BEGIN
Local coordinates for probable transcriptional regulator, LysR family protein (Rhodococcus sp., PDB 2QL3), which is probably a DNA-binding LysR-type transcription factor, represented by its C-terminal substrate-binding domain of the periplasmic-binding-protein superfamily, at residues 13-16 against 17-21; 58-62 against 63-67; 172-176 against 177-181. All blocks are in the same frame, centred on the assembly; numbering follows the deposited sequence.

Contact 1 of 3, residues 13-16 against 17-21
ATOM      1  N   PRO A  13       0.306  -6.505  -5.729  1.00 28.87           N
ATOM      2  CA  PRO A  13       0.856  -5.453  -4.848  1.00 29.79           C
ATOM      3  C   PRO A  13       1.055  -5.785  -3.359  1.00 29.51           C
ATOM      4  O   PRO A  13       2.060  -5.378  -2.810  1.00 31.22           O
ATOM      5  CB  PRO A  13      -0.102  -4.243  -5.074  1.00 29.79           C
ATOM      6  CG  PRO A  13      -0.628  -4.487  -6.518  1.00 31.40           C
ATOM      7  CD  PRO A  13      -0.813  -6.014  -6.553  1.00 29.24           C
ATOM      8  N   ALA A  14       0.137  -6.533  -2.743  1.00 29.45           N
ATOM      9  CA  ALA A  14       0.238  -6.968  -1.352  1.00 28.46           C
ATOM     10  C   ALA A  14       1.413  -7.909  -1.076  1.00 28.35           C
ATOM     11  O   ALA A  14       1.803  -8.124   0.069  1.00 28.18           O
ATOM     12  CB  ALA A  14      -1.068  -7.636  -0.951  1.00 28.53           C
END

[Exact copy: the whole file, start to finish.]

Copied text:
Local coordinates for probable transcriptional regulator, LysR family protein (Rhodococcus sp., PDB 2QL3), which is probably a DNA-binding LysR-type transcription factor, represented by its C-terminal substrate-binding domain of the periplasmic-binding-protein superfamily, at residues 13-16 against 17-21; 58-62 against 63-67; 172-176 against 177-181. All blocks are in the same frame, centred on the assembly; numbering follows the deposited sequence.

Contact 1 of 3, residues 13-16 against 17-21
ATOM      1  N   PRO A  13       0.306  -6.505  -5.729  1.00 28.87           N
ATOM      2  CA  PRO A  13       0.856  -5.453  -4.848  1.00 29.79           C
ATOM      3  C   PRO A  13       1.055  -5.785  -3.359  1.00 29.51           C
ATOM      4  O   PRO A  13       2.060  -5.378  -2.810  1.00 31.22           O
ATOM      5  CB  PRO A  13      -0.102  -4.243  -5.074  1.00 29.79           C
ATOM      6  CG  PRO A  13      -0.628  -4.487  -6.518  1.00 31.40           C
ATOM      7  CD  PRO A  13      -0.813  -6.014  -6.553  1.00 29.24           C
ATOM      8  N   ALA A  14       0.137  -6.533  -2.743  1.00 29.45           N
ATOM      9  CA  ALA A  14       0.238  -6.968  -1.352  1.00 28.46           C
ATOM     10  C   ALA A  14       1.413  -7.909  -1.076  1.00 28.35           C
ATOM     11  O   ALA A  14       1.803  -8.124   0.069  1.00 28.18           O
ATOM     12  CB  ALA A  14      -1.068  -7.636  -0.951  1.00 28.53           C